Wednesday, July 29, 2015

Numeracy instruction

kw: book reviews, nonfiction, mathematics, mathematical thinking, instruction, learning methods

When I saw A Mind for Numbers: How to Excel at Math and Science (Even if You Flunked Algebra) by Barbara Oakley, PhD, I was intrigued. The main title was in the form of a cutesy equation, which I supposed was the editor's conceit. Having read the book, I am not so sure.

Dr. Oakley knows what she is talking about, because she began as a math-phobic, but learned to love it. Throughout the book she has 1-page items by people with a similar background, who now are comfortable with mathematics, at one level or another.

The book is a breezily-written compendium of learning techniques and tips gathered into 18 chapters. It is not intended to be taken in wholesale. Different people learn in different ways, and in many cases, a single chapter, or even one point in a chapter, can unlock the math potential for someone. But I wonder…

At a certain level, to be human is to be mathematically adept at some level. Very young children, asked to choose one of two piles of coins, will pick the one that is spread out rather than a neat stack of the same number of coins. They equate spatial area with quantity, and don't realize that the two piles are equivalent. But, I suspect they have not yet learned to count, and it takes this further level of sophistication before they have the mental equipment to fairly evaluate the two piles.

I think that is analogous to an experience I had at about age 12. Someone had showed me a few Algebra equations. I saw something like 10x=5 and wondered, "How can that be?" I thought the "x" was supposed to represent a digit, like the stuff on the left would be a number from 100 to 109. So I thought something else had to be going on. This caused quite a delay in my getting the point when I began Algebra class later that year. But I think, a month or so into the school year, when it all began to "click", that my brain had simply grown up enough to have the right tools for doing algebra.

We all do a certain amount of calculation. Most of us can quickly evaluate the change we're given at the store (if we used cash). People who bowl soon learn to keep score without writing down their calculations. When we drive (without a GPS), and we see "Chicago, 95 miles", we check the odometer, note what it shows, and can then glance at it later and know how many miles we still have to go. Many times, we can even be told a "problem" like this:
John and Mary ride bicycles toward each other at 5 mph, from 1 mile apart. Their pet bird, which flies 20 mph, flies back and forth from one to the other until they meet. How far does the bird fly?
Most of us, by age 10 or so, can figure that John and Mary each ride half a mile, because they are going the same speed. The bird flies four times as fast as either of them, so its total flight is two miles. This kind of "figuring" is actually algebra, without the equations. In fact, it would take me longer to write down the equations for solving this using "traditional" algebra, than it did to write the two sentences above. What is funny is when someone tries to tackle the problem as a series of flights of decreasing length by the bird. The equations to get that to work are gnarly!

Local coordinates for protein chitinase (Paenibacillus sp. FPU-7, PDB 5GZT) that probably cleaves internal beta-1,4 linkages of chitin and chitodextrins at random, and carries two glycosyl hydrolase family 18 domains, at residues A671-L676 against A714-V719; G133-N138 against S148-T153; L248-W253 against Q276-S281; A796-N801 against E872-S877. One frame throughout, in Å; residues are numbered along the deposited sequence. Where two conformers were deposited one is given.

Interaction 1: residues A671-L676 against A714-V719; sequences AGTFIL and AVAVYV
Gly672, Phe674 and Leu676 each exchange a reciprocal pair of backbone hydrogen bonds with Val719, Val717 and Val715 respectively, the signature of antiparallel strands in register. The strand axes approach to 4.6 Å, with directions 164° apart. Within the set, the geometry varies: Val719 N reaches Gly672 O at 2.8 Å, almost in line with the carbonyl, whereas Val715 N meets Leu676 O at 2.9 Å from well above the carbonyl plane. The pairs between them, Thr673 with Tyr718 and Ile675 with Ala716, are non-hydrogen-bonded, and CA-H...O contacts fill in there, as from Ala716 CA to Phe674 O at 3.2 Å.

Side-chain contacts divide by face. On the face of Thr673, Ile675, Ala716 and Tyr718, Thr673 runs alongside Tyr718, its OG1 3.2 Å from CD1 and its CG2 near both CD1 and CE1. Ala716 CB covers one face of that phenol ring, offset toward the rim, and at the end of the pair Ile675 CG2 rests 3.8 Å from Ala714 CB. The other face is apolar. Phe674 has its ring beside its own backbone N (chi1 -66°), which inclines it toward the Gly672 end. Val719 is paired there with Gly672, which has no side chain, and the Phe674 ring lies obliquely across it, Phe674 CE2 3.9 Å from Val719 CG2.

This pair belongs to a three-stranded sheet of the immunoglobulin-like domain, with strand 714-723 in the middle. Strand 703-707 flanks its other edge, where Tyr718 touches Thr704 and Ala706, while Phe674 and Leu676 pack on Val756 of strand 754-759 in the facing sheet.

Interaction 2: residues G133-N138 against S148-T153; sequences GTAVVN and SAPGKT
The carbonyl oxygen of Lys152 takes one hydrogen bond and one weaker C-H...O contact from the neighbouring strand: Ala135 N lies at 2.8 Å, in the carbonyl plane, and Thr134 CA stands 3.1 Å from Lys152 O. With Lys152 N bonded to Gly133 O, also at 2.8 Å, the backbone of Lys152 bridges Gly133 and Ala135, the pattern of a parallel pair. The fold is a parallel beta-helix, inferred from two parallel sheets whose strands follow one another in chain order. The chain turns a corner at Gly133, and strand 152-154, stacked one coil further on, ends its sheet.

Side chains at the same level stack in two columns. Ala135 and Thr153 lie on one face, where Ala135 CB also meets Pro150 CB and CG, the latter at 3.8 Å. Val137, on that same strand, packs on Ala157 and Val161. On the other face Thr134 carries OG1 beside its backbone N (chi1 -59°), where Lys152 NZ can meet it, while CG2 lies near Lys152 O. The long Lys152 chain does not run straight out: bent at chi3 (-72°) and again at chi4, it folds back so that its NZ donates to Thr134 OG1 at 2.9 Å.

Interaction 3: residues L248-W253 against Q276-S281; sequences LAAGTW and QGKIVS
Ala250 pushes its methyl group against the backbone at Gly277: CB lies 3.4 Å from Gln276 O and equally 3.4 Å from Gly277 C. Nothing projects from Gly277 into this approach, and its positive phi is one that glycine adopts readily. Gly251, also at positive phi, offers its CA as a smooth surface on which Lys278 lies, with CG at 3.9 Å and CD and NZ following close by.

So every one of us has some amount of math built in. Standard equipment. But that "some amount" varies a great deal from person to person. Not everyone can learn algebra, no matter how it is taught nor how hard they try. But most can, and by "most" I mean "more than half but not a great deal more". Some kids who had no trouble with algebra never, ever get the point of Trigonometry. My senior year of high school, we got done with the ordinary curriculum for the year a few days early, so the teacher did an experiment. He got out a few copies of a basic text in Calculus and taught it to us. In just a couple of weeks, I learned enough Calc so that I pretty much breezed through the Calc 101 course the next year in college, which used that same textbook!

I was a working mathematician, at a certain level, for decades. But there are branches of math that have never made sense to me, and others that I can puzzle out with desperate levels of effort. I had to take Differential Equations three times to pass it. I'm still not comfortable with it, but the explanation of how to use it takes only two pages in my old CRC Handbook of Chemistry & Physics, and actually contains most of what one needs to do nearly any Diff Eq problem!

And so it goes. Each human brain has a certain mathematical limit. With luck, we might grow mathematically to our full potential, but it is time consuming. Most of us never need all that stuff. But we also grow into certain abilities over time. Just as the brain doesn't finish emotional maturation until about age 25, it must be true that certain math circuits only get set up at certain ages. It may be that the ten years between my second and my third try at learning Diff Eq made more difference in my ability, than the exposure I'd had during the first two attempts.

With all that in mind, I find no sense in delving into what Dr. Oakley has to say. The book is a fantastic resource. Someone who needs encouragement and help in how to learn math and science will do well to read the book quickly, then return to read over certain sections with more care: those sections that seemed to make the most sense the first time through. The first two chapters will be helpful to everyone. As for the others, while the author attempts to make them generally applicable, each will actually be best suited to people with a certain kind of mind, one way or another.

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